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En primeur: great quality, but don't hold your breath on price

Published:  02 April, 2015

First impressions on this year's en primeur seem to be that the quality is there - but don't hold your breath about prices coming down.

First impressions on this year's en primeur seem to be that the quality is there - but don't hold your breath about prices coming down

Speaking to from Bordeaux, Gavin Quinney, the English winemaker who owns and produces wine at Château Bauduc in Bordeaux, said there had been a "tentatively positive" reaction to this year's en primeur tasting.

"It's not because people don't like the wine - they do - but they are tentative as the price has not been set and there are the usual concerns," he told Harpers. "It isn't a 2009 or a 2010, but it is a very attractive vintage and the trade could get behind it if it is priced correctly."

However he argued the good quality on show meant châteaux were unlikely to drop their price.

"There are enough good wines from the big châteaux for this to be a good campaign that will support sales - but the châteaux do not seem in any mood to be generous on price. We might have to wait and see, but the track record is not great," he said.

He denied it was a "make or break year", but said the quality provided a good opportunity to make the en primeur system attractive again.

"People have to be convinced it is worth forking out for, in advance," he said. "You can look at the data in different ways, but it has not been worth buying en primeur for the last few years and people will need convincing to jump back on board. We need the feeling back in the market that prices will go up, and we're a long way from that now."

Vin-X's Bordeaux based director, Renaud Ruer agreed, noting it would be "very difficult" for owners to decrease the price. "They always make the price on the quality of the vintage, and in their heads, they can't go down compared to last year - even if last year was not a good year."

Chateau owners across the region are already comparing the quality to 2008, saying 2014 will make 'really good drinking wines'.Laithwaites

Although negociants were also guilty of a similar short-term view, he argued that courtiers understood the fluidity of the market and could put pressure on châteaux owners to take a more pragmatic stance to decrease or at worst, maintain last year's price.

"If you don't feed the market this year, whatever the price, the market will leave as they need something to play with, and the quality is very good," he said.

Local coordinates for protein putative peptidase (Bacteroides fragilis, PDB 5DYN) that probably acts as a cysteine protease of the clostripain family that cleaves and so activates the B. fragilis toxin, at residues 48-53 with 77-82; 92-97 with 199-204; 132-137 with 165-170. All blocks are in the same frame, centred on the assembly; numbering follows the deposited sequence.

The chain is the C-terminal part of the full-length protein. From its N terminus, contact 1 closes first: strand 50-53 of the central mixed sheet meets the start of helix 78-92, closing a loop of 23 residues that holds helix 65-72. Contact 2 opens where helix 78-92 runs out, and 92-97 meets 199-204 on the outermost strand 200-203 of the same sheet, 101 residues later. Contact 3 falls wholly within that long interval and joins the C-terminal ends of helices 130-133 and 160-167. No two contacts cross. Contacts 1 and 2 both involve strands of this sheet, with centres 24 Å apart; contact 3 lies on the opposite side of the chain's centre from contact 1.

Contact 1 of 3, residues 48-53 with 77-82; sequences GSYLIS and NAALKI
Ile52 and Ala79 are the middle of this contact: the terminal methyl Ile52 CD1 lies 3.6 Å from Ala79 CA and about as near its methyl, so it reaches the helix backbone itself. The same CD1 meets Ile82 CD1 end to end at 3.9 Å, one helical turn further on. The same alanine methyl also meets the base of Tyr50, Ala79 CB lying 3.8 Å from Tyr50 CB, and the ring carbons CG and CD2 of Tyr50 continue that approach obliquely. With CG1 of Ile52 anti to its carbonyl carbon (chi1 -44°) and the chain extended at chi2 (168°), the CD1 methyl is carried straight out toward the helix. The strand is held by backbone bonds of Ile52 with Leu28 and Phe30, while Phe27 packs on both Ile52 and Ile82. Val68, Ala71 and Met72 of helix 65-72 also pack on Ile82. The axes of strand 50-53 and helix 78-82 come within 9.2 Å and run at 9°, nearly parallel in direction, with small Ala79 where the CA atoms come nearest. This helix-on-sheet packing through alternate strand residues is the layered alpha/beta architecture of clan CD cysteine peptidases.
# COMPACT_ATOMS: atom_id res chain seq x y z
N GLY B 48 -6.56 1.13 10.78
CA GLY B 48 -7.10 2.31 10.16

He added that the US market was ready to see en primeur in play, and this year there would not be 'The Parker Effect', which he argued had "considerably" affected the price. "Only the market will determine it this year," he said.

Ruer noted that although the Right Bank was "looking promising" it was a "Left Bank year" and the winemakers were likely to blend a higher proportion of Cabernet Sauvignon in the final blends. The north was presenting "fantastic" wines, he added.

Quinney's said his highlights so far included Saint-Julien, where there was some very good, "consistent wines that had reasonable volume and would work well in the UK market", and Pauillac.

Will Hargrove, head of Fine Wine at Corney & Barrow said the wines were showing a good balance and lots of fruit and were "near the top of non-exceptional vintages. "It's not legendary, but people will enjoy drinking them," he told Harpers. Margaux and Saint-Emilion were slightly variable, he said, but Pomerol and Saint-Julien were consistently good, and the whites and sweets were also showing promise.

He echoed Quinney and Ruer's views on price. "If châteaux think they can put prices up 10-20% then it just won't work. If five or six wines of the first ten released are well priced, it will engage the market. If they are silly prices or overly ambitious it won't" he said.

It is also in everyone's best interest to maintain the pace of this year's campaign, he added. "It needs to up and running by the middle of next week, and be mostly done by the first week of June. There is no interest in dragging it out," he said. "We need good prices and a good pace on wines and get them into people's cellars. We don't want a 3-4 month campaign."